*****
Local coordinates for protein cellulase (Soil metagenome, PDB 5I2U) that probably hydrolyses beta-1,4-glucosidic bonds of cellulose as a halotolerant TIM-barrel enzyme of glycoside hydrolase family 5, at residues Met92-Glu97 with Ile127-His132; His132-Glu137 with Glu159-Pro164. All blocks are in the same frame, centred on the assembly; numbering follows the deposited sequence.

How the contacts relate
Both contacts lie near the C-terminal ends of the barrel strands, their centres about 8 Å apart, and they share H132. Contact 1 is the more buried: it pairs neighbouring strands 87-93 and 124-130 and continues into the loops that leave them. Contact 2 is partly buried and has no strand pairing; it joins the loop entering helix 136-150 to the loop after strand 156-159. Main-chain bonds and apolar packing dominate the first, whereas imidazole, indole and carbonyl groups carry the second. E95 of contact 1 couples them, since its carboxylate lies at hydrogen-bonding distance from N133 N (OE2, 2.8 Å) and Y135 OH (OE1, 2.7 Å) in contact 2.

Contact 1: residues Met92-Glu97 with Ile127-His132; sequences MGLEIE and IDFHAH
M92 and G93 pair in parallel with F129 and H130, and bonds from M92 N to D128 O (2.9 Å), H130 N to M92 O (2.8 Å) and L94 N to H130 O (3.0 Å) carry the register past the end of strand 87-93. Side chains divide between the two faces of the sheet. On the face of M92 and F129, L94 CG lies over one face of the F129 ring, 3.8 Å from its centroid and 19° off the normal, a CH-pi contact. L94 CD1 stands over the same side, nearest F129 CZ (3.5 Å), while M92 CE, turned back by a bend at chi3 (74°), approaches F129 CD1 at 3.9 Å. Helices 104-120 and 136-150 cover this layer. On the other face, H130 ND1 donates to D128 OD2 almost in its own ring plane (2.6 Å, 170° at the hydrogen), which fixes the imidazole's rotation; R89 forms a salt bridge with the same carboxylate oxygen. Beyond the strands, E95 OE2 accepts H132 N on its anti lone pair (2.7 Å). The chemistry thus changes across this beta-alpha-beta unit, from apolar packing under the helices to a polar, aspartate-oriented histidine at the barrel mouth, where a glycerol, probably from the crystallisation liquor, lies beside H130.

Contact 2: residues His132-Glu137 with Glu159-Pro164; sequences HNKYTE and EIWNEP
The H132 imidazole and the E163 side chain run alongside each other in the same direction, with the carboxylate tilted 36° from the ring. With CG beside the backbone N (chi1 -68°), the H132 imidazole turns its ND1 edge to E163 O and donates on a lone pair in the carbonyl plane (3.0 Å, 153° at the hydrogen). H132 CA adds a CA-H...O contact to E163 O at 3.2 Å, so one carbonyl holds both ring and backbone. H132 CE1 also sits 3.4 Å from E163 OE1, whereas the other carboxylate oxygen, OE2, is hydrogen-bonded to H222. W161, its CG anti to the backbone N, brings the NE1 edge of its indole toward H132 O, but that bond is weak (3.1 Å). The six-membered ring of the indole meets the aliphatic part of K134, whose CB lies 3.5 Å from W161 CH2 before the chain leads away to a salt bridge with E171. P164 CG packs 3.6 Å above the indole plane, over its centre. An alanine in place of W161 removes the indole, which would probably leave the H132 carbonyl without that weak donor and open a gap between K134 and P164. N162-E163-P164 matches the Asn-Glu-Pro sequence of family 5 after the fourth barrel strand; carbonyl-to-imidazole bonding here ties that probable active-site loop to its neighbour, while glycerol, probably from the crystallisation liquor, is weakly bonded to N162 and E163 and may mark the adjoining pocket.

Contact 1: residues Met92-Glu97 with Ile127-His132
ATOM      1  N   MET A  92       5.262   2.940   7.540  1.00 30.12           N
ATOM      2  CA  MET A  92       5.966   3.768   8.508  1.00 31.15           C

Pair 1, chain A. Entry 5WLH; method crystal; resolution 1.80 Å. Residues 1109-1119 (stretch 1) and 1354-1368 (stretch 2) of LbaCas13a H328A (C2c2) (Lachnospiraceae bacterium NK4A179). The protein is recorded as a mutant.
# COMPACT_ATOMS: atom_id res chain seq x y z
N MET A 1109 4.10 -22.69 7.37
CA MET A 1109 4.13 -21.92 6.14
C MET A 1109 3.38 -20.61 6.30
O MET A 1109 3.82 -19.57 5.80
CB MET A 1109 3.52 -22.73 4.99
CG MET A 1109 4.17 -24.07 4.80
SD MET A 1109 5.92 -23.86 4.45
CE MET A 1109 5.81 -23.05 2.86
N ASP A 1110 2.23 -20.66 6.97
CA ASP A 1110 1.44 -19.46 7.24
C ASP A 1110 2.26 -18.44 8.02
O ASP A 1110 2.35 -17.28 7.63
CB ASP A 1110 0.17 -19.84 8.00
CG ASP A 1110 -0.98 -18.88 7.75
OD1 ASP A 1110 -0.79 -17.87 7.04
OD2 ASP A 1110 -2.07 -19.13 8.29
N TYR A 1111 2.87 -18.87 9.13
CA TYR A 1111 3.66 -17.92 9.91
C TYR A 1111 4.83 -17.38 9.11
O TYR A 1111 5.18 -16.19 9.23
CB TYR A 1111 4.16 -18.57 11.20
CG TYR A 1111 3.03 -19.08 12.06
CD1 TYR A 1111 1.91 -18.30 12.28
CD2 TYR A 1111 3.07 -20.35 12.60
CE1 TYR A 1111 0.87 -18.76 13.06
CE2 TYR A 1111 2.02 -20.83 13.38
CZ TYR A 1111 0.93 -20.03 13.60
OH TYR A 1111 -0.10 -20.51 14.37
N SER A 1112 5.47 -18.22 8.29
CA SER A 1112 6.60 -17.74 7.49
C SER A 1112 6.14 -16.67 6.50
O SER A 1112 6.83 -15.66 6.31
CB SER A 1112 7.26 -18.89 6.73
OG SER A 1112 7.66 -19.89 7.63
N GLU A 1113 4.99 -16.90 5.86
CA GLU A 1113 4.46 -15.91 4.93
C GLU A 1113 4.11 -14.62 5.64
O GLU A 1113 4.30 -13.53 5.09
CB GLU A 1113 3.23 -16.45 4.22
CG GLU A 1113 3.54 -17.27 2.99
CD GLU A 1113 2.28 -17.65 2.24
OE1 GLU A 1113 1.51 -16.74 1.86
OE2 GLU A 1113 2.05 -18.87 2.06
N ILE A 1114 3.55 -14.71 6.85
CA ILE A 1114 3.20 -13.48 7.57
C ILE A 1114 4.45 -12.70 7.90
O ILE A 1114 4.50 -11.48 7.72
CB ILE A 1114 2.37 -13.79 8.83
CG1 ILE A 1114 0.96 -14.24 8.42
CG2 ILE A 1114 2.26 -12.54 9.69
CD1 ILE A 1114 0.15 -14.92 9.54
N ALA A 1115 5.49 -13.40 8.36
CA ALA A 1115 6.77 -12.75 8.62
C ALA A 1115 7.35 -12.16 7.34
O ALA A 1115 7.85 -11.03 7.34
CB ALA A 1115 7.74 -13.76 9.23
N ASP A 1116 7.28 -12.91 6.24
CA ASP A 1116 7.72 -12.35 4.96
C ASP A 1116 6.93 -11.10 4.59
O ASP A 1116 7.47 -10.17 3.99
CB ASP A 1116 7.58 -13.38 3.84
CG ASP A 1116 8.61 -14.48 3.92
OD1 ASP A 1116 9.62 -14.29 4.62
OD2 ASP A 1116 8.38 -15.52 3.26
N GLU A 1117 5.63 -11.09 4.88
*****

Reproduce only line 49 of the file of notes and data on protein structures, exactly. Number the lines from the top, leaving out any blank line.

C GLU A 1113 4.11 -14.62 5.64